The government wants to create a mechanism to make independent directors more accountable and ensure that they are discharging their duties. The Ministry of Corporate Affairs is considering provisions in the Companies Act to measure compliance by independent directors.
“Independent directors are so central to better corporate governance. As a nation of half a million independent directors, a strong system should be in place,” a senior government official told ET. “There is so much reliance on this entity as a separate class of directors and no one is looking at their code of conduct,” the official said.
The ministry could designate an institution for maintaining a database for independent directors of listed companies and describe the eligibility criteria and indexation method for them. It could also serve as a reporting mechanism for independent directors of listed companies.
“Independent directors (IDs) are supposed to keep an eye on the board, flag non-promoter group issues. Many IDs have no idea about their role and responsibilities … They should know everything about disclosures, related-party transaction, etc.,” the senior official said.
The ministry is also studying UK’s Corporate Governance Code to bring the international best practices of corporate governance with respect to independent directors. According to law, the board of a company has to appraise the performance of every independent director. The independent directors, in turn, evaluate nonindependent directors. But industry experts say the process has become more of a customary job and there is hardly any adverse report on any independent director in annual reports.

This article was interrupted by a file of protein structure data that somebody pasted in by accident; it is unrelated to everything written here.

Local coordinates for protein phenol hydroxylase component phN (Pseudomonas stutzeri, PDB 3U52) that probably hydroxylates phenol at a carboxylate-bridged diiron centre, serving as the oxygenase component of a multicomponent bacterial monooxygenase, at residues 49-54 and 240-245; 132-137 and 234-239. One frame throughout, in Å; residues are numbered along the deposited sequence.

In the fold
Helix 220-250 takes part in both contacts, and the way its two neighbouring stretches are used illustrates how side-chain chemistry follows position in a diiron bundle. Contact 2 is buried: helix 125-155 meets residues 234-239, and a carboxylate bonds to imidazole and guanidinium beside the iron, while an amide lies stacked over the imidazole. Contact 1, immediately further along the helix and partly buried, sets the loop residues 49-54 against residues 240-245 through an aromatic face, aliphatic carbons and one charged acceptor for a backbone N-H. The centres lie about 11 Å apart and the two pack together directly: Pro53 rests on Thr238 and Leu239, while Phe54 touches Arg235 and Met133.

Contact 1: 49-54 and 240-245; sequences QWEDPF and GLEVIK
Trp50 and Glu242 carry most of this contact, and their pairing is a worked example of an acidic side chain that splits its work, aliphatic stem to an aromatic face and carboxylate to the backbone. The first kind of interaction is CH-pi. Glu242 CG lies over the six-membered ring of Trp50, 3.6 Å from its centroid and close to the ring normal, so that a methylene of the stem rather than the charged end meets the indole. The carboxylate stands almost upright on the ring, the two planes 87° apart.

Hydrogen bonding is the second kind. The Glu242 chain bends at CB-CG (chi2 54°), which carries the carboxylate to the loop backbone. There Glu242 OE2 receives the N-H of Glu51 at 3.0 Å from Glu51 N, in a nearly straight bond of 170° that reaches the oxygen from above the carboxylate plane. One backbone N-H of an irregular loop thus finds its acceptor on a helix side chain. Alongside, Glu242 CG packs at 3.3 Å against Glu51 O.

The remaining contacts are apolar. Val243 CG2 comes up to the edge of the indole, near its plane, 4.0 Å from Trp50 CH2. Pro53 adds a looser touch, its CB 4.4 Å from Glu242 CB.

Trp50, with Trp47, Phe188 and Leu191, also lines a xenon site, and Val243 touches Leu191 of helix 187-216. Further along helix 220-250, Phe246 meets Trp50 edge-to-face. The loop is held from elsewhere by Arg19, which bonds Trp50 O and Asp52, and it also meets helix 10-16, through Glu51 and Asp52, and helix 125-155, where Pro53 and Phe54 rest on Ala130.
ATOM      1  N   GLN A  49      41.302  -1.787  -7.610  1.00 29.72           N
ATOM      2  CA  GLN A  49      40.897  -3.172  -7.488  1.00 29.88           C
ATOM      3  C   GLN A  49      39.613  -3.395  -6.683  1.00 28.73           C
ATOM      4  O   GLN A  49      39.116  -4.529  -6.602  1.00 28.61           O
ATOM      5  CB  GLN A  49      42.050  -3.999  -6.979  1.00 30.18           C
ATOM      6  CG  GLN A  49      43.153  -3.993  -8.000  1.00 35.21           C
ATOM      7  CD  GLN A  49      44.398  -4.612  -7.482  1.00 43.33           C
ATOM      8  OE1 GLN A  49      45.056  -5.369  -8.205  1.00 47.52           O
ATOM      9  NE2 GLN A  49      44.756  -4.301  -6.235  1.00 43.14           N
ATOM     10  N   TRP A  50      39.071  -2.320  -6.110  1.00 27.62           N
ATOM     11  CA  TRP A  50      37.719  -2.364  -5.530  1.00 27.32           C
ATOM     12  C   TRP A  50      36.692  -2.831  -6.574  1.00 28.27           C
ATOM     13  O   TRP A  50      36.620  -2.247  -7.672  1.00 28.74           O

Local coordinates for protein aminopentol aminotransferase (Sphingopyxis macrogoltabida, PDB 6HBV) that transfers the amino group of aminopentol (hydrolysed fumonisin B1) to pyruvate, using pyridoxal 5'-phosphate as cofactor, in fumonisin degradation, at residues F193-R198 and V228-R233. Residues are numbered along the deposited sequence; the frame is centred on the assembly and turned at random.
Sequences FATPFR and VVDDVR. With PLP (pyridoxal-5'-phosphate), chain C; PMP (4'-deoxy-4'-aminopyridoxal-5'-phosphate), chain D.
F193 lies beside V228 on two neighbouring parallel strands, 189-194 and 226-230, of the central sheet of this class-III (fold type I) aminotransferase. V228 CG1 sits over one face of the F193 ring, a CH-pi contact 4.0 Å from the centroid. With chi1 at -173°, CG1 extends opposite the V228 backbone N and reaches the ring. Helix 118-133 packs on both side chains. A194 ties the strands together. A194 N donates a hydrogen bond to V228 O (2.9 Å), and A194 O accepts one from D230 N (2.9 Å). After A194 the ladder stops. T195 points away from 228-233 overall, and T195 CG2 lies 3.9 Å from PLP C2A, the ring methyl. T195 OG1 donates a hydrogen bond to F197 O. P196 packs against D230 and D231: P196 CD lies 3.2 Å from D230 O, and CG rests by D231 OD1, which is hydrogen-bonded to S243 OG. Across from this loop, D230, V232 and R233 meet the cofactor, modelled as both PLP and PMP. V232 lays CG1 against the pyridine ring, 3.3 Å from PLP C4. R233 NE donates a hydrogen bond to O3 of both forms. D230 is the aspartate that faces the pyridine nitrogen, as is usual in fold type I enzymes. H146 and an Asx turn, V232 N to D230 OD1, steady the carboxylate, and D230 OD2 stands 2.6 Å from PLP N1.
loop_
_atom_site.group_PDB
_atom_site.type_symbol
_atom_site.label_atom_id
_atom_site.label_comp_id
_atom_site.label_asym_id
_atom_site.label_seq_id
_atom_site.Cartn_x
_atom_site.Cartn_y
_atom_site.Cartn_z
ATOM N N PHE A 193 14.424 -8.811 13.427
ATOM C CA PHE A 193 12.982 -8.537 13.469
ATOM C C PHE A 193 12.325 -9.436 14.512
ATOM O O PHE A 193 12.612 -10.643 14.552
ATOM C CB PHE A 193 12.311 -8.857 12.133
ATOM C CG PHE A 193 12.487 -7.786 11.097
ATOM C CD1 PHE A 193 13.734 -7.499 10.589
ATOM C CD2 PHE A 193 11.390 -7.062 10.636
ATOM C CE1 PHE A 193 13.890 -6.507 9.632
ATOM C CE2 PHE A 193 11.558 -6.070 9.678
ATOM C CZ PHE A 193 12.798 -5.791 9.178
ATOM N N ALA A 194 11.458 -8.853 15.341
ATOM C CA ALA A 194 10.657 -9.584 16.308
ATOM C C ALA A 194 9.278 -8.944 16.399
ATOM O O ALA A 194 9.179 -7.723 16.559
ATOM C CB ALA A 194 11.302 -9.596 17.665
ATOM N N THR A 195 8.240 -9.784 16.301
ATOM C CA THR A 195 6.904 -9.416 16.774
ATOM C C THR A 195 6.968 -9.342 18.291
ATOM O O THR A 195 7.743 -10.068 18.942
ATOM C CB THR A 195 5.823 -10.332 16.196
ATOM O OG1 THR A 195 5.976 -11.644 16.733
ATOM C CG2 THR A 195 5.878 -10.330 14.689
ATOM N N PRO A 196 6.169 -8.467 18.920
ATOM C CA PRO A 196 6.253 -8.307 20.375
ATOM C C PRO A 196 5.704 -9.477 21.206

“The government should make the evaluation mechanism for IDs more rational and objective and ensure implementation is more in spirit than words,” said Ankit Singhi, partner, Corporate Professionals. In October 2017, a panel appointed by regulator Securities and Exchange Board of India proposed more powers for independent directors.
The committee, under the chairmanship of Kotak Mahindra Bank managing director Uday Kotak, suggested that companies induct at least six directors, up from the current minimum of three under the Companies Act, with at least one independent woman director among them.